Struggles with autonomy: Exploring the dual identities of surgeons and learners in the operating room

Am J Surg. 2020 Feb;219(2):233-239. doi: 10.1016/j.amjsurg.2019.12.010. Epub 2019 Dec 14.


Background: Developing autonomy is a critical component of becoming an attending surgeon. General surgery training has evolved in recent decades, however, leaving residents less time to work with attendings to establish entrustment. Limited entrustment can impact resident learning and engagement.

Methods: A constructivist grounded theory approach was used to guide interviews of 12 general surgery residents and 10 attendings.

Results: Engagement in the OR is perceived by both residents and attendings as fundamental to achieving autonomy. Our study uncovered three key tensions: 1. Residents and attendings both occupy dual roles in the OR; 2. System demands put those roles in tension and opposition constantly; 3. Residents and attendings do deploy strategies to seek balance in those tensions.

Conclusions: In an academic OR setting, competing priorities can negatively impact resident engagement. Participants described some strategies for helping residents and attendings prioritize learning and teaching to better prepare residents for future practice.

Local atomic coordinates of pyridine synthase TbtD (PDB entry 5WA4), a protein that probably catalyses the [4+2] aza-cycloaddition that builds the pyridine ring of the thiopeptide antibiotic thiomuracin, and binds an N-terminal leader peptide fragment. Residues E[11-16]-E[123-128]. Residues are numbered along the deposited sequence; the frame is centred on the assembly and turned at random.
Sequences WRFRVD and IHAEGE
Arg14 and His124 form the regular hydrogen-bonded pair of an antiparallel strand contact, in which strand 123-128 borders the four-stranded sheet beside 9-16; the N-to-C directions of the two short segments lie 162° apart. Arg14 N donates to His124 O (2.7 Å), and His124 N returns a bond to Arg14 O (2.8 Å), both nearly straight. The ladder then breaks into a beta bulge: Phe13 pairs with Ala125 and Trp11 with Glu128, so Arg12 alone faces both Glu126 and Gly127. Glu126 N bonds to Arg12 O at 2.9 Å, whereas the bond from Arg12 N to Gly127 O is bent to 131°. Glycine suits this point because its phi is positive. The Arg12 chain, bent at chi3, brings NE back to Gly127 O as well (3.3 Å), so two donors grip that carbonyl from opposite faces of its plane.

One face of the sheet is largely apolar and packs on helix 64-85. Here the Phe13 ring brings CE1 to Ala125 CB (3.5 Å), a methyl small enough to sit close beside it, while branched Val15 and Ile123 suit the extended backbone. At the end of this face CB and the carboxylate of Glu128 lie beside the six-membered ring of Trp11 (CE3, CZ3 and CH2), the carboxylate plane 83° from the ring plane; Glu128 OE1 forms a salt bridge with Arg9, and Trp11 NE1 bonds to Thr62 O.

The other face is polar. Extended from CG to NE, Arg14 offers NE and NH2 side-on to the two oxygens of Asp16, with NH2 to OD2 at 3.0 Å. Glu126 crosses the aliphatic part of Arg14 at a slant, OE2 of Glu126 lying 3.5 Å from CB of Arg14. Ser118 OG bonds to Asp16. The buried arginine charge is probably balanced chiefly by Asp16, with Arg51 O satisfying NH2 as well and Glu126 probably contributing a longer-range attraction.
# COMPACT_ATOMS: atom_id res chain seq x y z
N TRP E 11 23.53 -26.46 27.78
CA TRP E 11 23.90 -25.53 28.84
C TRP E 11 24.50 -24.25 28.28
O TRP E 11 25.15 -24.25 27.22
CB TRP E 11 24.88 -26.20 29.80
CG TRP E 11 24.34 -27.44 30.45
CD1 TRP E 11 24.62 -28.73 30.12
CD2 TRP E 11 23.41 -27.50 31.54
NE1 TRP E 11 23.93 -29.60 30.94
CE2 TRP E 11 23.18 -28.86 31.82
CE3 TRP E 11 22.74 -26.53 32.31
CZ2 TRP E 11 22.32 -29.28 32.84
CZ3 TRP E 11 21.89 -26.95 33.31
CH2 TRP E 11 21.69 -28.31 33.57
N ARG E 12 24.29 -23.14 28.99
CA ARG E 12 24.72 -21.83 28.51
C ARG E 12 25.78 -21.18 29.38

Publication types

  • Comparative Study
  • Research Support, Non-U.S. Gov't

MeSH terms

  • Academic Medical Centers
  • Canada
  • Clinical Competence*
  • Education, Medical, Graduate / methods
  • Female
  • General Surgery / education*
  • Grounded Theory
  • Humans
  • Internship and Residency
  • Interprofessional Relations / ethics*
  • Interviews as Topic
  • Male
  • Medical Staff, Hospital / psychology*
  • Operating Rooms / organization & administration*
  • Professional Autonomy*